Dominguez allegedly then pulled his car over some distance away from the intersection, got out of the car and continued to yell racial epithets and threats at the demonstrators. He then called the police, identified himself as “John Doe” and falsely reported to police that the rally participants were blocking the street and he had to run a red light “because they were about to trample my car,” the indictment alleges. He also allegedly requested that police “get some control out” at the intersection.

If convicted of the two charges in the indictment, Dominguez would face a statutory maximum penalty of 20 years in federal prison.

The FBI investigated this matter. The Los Angeles County Sheriff’s Department initially responded to the scene and assisted in this matter. Assistant United States Attorney Veronica Dragalin is prosecuting this case.

          Any member of the public who has information related to this incident or other hate crimes is encouraged to call the FBI’s Los Angeles Field Office at (310) 477-6565 or report tips online at https://tips.fbi.gov.

Protesters Against Asian Hate Become Witnesses to Their Own Hate Incident | NBCLA March 2021:

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Los Angeles County

LA’s Union Station adds security after complaints about homeless attacks

Police patrolling the transit system experienced a sharp uptick in crimes involving the homeless with a higher percentage at Union Station

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Photo Credit: County of Los Angeles

LOS ANGELES – The Los Angeles County Metropolitan Transportation Agency has added more security to Union Station, after staff and the SEIU United Service Workers Union which represents caretakers working there, demanded that the agency take steps to protect workers from ongoing assaults by some of the homeless population living near the station.

“These workers are essential workers, and they should not have to fear for their lives every time they punch in to keep our region’s premier transit station clean for its many patrons,” said Los Angeles County Supervisor Janice Hahn, who also serves on the LA Metro Board of Directors.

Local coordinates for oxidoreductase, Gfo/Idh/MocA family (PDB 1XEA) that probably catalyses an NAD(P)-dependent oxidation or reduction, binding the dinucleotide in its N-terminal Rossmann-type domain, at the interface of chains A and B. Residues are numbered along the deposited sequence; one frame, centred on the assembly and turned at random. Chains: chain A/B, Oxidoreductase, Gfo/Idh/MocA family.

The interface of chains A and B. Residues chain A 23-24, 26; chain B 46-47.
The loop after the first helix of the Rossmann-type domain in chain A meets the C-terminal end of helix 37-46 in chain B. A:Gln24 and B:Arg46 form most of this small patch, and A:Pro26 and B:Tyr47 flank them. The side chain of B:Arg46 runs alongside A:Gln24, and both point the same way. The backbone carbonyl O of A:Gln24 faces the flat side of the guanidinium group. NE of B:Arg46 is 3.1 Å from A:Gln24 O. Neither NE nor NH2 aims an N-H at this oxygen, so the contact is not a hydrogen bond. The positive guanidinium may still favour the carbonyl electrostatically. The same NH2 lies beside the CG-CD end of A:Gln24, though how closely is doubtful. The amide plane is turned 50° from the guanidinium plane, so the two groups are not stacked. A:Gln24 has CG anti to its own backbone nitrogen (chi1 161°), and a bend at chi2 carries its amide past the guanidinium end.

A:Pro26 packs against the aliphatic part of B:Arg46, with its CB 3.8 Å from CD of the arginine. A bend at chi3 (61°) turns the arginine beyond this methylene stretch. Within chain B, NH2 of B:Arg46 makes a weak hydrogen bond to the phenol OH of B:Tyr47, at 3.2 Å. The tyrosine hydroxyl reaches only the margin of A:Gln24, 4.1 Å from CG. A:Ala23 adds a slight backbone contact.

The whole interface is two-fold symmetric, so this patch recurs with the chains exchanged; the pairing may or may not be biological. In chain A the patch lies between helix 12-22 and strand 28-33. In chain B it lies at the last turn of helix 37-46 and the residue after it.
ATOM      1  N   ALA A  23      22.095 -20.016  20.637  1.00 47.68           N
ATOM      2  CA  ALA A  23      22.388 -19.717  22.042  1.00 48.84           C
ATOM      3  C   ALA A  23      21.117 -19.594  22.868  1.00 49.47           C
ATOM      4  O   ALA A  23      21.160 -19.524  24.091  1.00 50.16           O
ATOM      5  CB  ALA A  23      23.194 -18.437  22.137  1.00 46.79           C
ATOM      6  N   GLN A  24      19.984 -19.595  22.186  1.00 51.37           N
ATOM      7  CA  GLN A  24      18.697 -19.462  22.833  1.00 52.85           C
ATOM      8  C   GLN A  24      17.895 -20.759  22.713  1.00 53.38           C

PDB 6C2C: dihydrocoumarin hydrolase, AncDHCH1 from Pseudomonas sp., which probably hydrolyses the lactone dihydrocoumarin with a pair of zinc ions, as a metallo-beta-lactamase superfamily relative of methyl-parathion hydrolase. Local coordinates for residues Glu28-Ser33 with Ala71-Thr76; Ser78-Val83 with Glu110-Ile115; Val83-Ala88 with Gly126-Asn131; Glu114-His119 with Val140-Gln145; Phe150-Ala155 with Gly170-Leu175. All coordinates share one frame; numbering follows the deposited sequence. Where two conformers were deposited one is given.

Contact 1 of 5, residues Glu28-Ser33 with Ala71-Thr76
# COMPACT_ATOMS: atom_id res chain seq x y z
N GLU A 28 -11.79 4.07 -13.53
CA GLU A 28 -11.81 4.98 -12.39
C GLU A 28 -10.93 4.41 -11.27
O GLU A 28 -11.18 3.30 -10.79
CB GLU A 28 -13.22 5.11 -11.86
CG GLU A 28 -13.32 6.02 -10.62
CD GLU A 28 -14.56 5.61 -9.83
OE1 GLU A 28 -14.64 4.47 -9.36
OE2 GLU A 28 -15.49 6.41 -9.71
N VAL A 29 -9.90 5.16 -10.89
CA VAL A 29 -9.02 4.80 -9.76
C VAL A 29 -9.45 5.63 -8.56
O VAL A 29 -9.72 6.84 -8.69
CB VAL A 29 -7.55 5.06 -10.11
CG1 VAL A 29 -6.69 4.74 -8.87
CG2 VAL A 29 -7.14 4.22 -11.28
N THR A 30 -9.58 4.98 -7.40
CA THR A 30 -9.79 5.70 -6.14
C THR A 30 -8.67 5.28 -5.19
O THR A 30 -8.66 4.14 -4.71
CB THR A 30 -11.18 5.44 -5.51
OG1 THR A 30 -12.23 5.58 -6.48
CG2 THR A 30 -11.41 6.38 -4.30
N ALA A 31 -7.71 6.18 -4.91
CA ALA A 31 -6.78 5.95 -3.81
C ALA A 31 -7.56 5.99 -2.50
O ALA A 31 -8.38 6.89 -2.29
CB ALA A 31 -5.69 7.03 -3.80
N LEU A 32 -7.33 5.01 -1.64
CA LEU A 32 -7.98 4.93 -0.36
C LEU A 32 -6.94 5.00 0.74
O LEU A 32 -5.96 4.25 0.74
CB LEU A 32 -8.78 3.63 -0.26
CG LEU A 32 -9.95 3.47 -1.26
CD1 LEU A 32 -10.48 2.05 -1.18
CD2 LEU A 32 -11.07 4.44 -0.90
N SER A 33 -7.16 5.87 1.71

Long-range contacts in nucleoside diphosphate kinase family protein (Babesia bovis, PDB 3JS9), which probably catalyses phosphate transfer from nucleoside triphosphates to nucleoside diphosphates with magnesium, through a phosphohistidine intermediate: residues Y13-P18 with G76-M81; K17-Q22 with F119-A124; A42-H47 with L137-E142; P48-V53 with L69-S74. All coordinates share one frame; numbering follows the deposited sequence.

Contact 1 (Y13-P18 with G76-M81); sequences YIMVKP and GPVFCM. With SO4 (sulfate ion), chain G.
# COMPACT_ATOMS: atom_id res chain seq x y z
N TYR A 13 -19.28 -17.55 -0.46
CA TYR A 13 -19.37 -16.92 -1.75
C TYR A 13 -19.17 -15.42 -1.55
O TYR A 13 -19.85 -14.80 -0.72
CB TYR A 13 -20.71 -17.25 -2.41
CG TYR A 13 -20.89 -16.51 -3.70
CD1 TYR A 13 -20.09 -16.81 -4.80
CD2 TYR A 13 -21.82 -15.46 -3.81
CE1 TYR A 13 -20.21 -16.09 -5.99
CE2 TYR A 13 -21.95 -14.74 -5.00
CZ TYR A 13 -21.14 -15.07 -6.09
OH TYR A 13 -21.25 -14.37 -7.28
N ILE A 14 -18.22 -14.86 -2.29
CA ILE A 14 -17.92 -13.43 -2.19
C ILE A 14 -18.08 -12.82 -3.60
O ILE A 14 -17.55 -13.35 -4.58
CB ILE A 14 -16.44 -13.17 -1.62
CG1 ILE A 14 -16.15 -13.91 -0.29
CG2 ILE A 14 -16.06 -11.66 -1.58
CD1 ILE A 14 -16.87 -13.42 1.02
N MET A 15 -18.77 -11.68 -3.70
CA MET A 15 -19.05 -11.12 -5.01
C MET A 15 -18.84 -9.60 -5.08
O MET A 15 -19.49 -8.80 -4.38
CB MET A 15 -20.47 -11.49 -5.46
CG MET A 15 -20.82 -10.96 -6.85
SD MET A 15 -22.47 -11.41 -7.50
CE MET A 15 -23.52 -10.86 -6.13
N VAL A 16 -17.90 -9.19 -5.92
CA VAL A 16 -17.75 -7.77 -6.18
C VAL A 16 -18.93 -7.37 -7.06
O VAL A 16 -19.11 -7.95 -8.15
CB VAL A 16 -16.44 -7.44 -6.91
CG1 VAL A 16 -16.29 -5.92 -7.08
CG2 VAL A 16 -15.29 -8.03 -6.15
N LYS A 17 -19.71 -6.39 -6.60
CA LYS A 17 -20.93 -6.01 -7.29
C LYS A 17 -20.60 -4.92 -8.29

“This is a good first step,” said Alejandra Valles, a spokesperson for SEIU United Service Workers West, which represents caretakers working there. “But there is no fix. This is a long-term problem that requires long-term solutions.”

According to a source at Metro with knowledge of the security issues within the system and who asked to remain unidentified, the Los Angeles Police Department, Los Angeles Sheriff’s Department and the Long Beach Police Department who have the current contracts to patrol Metro’s transit system, have experienced a sharp uptick in incidents involving homeless people on transit properties but with a higher percentage of assaults at Union Station.

During the pandemic, the station became a haven for homeless men and women, many with serious mental health problems.

Last week, the Los Angeles Times described widespread fear among low-wage workers at the transit hub who were often mocked and threatened while working. A caretaker was beaten with a club in the bathroom last year where homeless men and women often bathe or use drugs.

During the first two months of this year, violent crime at the station has increased by 94% compared to the same period last year and property crime has doubled.

“Safety is still our top priority,” Metro spokesman David Sotero said in a statement late Thursday. He said the agency works with law enforcement, social services providers and private security “to increase physical security at Union Station and combat criminal activity.”

The Los Angeles Times also reports violent crime is up 94%. Union Station is owned by Metro and the Los Angeles Police Department patrols the property, but in small numbers and not at night.

Private security at the station hasn’t stopped the attacks experienced by janitors, SEIU president David Huerta told KABC 7 last week. “Our understanding, and through the workers’ testimony, is that when the call the police, the police escort the folks off the premises and those folks come right back,” said Huerta. “This is a center point of Los Angeles, the same way that the airport is a center point of L.A. You can see plenty of secured officers at the airport. There needs to be more resources put here to ensure workers can work in safety.”

From Monday, Metro will check that customers have business at the station and kick out anyone who engages in illegal activities. The entrances to the southern and northern gardens where the homeless often rest will be closed. Psychiatric teams will be deployed at the station, in addition to reinforced patrols. And all employees will receive quarterly training in de-escalating tense and potentially dangerous situations.

Deputy Chief of the LAPD Transit Services Bureau Donald Graham declined to say how many officers were deployed but said the department has doubled its resources at Union Station and is now working with private security to coordinate responses.